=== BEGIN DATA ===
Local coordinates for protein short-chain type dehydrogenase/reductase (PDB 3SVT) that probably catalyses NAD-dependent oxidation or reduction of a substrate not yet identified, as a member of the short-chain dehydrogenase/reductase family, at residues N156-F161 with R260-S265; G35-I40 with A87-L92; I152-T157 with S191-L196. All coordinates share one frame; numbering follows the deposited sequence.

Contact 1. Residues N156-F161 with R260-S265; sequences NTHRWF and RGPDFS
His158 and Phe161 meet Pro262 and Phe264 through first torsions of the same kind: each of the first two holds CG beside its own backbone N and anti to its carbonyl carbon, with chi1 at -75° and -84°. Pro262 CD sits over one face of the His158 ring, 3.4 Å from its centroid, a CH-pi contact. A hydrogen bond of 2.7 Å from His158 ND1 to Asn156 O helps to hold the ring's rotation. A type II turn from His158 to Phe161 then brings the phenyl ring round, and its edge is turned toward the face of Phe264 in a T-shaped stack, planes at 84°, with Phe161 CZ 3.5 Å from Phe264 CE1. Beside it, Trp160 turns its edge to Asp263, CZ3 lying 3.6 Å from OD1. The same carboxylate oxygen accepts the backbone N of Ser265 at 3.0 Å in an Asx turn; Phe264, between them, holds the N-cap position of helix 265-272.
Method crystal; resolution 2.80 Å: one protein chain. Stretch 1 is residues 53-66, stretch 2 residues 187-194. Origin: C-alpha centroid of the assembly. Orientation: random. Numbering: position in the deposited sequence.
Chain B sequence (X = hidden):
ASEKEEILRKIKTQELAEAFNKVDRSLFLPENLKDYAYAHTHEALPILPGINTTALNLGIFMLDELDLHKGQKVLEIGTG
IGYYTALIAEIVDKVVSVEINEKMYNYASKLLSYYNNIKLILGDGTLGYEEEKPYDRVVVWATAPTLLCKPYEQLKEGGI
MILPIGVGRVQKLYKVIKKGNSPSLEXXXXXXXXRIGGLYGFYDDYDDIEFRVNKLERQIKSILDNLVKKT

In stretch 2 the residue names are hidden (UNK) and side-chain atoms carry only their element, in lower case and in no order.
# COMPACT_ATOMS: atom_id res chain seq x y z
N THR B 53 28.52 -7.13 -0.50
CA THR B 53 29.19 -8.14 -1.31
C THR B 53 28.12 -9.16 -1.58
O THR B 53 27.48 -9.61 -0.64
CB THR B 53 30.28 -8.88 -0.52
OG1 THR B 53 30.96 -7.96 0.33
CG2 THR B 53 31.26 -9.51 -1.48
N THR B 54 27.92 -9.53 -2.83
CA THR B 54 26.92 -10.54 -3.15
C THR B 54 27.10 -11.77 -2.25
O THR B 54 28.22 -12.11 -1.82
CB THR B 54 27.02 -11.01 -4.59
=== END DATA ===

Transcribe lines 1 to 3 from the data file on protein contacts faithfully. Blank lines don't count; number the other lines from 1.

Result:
Local coordinates for protein short-chain type dehydrogenase/reductase (PDB 3SVT) that probably catalyses NAD-dependent oxidation or reduction of a substrate not yet identified, as a member of the short-chain dehydrogenase/reductase family, at residues N156-F161 with R260-S265; G35-I40 with A87-L92; I152-T157 with S191-L196. All coordinates share one frame; numbering follows the deposited sequence.

Contact 1. Residues N156-F161 with R260-S265; sequences NTHRWF and RGPDFS
His158 and Phe161 meet Pro262 and Phe264 through first torsions of the same kind: each of the first two holds CG beside its own backbone N and anti to its carbonyl carbon, with chi1 at -75° and -84°. Pro262 CD sits over one face of the His158 ring, 3.4 Å from its centroid, a CH-pi contact. A hydrogen bond of 2.7 Å from His158 ND1 to Asn156 O helps to hold the ring's rotation. A type II turn from His158 to Phe161 then brings the phenyl ring round, and its edge is turned toward the face of Phe264 in a T-shaped stack, planes at 84°, with Phe161 CZ 3.5 Å from Phe264 CE1. Beside it, Trp160 turns its edge to Asp263, CZ3 lying 3.6 Å from OD1. The same carboxylate oxygen accepts the backbone N of Ser265 at 3.0 Å in an Asx turn; Phe264, between them, holds the N-cap position of helix 265-272.